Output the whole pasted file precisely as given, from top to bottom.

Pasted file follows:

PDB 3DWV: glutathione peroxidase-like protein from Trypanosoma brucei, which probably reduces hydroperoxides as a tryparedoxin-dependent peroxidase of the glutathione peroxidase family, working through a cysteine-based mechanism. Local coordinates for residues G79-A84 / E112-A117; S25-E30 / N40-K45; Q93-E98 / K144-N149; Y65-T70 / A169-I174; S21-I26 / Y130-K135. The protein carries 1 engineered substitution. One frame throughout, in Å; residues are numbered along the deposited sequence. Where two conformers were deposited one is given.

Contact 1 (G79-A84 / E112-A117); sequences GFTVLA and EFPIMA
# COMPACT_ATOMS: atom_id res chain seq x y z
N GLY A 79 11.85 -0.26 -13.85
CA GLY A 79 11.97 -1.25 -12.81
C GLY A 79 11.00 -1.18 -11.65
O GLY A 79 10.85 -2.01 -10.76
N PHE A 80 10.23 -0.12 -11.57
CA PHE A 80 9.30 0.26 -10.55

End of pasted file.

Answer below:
PDB 3DWV: glutathione peroxidase-like protein from Trypanosoma brucei, which probably reduces hydroperoxides as a tryparedoxin-dependent peroxidase of the glutathione peroxidase family, working through a cysteine-based mechanism. Local coordinates for residues G79-A84 / E112-A117; S25-E30 / N40-K45; Q93-E98 / K144-N149; Y65-T70 / A169-I174; S21-I26 / Y130-K135. The protein carries 1 engineered substitution. One frame throughout, in Å; residues are numbered along the deposited sequence. Where two conformers were deposited one is given.

Contact 1 (G79-A84 / E112-A117); sequences GFTVLA and EFPIMA
# COMPACT_ATOMS: atom_id res chain seq x y z
N GLY A 79 11.85 -0.26 -13.85
CA GLY A 79 11.97 -1.25 -12.81
C GLY A 79 11.00 -1.18 -11.65
O GLY A 79 10.85 -2.01 -10.76
N PHE A 80 10.23 -0.12 -11.57
CA PHE A 80 9.30 0.26 -10.55